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The Unexpected

Narrative Temporality and the Philosophy of Surprise

Mark Currie

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Explores the relationship between unexpected events in narrative and life

Focusing on surprise, spontaneous eruption and the unforeseeable, The Unexpected argues that stories help us to reconcile what we expect with what we experience. Though narrative is often understood a recapitulation of past events, the book argues that the unexpected and the future anterior, a future that is already complete, are guiding ideas for new understandings of the reading process. It also points beyond that to some of the key temporal concepts of our epoch, of unpredictability, the event, the untimely and the messianic.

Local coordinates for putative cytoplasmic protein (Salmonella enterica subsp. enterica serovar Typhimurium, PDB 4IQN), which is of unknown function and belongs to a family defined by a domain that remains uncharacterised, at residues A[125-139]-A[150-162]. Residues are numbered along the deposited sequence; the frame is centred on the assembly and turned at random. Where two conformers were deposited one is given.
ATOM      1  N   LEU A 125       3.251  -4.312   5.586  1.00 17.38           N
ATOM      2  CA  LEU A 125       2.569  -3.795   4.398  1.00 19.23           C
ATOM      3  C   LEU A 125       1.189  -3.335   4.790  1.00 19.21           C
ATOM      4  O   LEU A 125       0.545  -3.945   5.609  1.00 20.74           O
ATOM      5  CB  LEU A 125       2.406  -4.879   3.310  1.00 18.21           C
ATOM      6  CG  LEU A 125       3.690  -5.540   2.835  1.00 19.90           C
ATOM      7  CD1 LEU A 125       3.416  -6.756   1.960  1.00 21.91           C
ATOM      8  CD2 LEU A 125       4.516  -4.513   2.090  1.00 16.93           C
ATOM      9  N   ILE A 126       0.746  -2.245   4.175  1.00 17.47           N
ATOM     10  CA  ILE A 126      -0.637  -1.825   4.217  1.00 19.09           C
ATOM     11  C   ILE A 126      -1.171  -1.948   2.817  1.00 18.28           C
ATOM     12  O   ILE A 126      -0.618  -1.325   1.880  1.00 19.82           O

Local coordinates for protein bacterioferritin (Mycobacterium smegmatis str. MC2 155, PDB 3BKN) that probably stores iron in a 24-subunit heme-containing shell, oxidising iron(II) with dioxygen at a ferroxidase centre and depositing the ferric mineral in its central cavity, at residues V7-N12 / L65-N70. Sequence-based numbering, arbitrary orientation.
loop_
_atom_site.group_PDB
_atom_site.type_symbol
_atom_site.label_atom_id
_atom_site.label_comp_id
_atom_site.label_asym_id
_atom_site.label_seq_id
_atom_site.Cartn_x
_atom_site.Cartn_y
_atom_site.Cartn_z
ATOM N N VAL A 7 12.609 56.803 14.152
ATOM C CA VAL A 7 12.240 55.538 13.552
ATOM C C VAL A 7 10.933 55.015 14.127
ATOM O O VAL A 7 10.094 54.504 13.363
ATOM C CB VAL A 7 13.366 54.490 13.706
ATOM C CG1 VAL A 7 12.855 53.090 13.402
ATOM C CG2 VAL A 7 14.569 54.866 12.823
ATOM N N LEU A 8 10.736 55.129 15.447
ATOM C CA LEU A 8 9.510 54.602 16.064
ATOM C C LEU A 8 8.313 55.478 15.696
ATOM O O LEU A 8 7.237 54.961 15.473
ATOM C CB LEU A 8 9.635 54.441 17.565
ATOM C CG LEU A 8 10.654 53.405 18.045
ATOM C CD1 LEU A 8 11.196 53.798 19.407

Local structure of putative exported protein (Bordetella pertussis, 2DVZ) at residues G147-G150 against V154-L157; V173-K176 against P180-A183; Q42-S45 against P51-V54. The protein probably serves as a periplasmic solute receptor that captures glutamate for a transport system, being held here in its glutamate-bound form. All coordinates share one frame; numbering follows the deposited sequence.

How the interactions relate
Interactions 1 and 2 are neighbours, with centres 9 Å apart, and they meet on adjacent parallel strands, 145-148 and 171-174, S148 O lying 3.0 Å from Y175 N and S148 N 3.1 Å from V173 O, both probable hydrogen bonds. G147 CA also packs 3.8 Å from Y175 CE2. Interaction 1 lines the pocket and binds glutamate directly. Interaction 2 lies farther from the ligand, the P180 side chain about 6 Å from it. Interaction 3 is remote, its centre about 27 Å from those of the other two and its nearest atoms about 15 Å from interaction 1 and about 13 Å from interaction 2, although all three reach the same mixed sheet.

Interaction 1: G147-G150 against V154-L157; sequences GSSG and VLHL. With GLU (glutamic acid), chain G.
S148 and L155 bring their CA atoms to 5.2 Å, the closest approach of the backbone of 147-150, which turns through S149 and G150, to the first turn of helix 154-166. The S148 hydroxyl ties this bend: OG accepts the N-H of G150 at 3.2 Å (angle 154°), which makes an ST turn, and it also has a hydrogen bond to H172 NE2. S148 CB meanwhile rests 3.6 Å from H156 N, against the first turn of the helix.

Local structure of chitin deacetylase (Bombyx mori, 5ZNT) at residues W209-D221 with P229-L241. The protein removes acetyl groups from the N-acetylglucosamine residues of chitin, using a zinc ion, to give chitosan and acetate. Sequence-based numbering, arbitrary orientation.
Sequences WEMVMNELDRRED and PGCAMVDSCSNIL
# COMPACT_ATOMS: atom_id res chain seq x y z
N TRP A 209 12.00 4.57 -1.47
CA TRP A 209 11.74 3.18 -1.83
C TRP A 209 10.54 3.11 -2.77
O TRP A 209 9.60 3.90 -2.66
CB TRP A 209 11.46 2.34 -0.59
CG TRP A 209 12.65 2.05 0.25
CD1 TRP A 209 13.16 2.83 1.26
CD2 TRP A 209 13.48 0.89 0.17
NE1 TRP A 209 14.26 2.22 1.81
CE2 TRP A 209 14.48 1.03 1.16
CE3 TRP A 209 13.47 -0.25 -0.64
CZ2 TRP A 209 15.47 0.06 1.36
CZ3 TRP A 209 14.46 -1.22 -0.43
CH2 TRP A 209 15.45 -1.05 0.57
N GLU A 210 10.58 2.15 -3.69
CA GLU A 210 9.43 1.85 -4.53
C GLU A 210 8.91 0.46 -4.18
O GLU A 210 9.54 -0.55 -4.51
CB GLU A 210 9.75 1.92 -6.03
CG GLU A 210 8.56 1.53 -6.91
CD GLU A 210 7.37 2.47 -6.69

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Preface , What Lies Ahead
PART 1, Surprise and Narrative Theory
Chapter 1, A Flow of Unforeseeable Novelty
Chapter 2, Narratological Approaches to the Unforeseeable
The Unpredictable and the Future Anterior
Chapter 3, Prediction and the Age of the Unknowable
Chapter 4, What Will Have Happened: Writing and the Future Perfect
Chapter 5, The Untimely and the Messianic
Time Flow and the Reading Process
Chapter 6, Narrative Modality: Probability, Possibility and the Passage of Time
Chapter 7, Temporal Perspective: Narrative Futurity and the Distribution of Knowledge
The Unforeseeable in Fictional Form
Chapter 8, Maximum Peripeteia: The Reversal of Fortune and the Rhetoric of Temporal Doubling
Chapter 9, Freedom and the Inescapable Future
Chapter 10, The Philosophy of Grammar

About the Author

Mark Currie is Professor of Contemporary Literature at Queen Mary, University of London. His previous publications include Difference (Routledge, 2004), Postmodern Narrative Theory (Palgrave, 2nd edition, 2011) and Metafiction (Longman 1995).


Currie has written an insightful, informed, and in-depth work; his position is clear and innovative. The breadth of sources he uses is a clear testament to his ambition and the scope of the work.
- Vladimir Rizov, University of York

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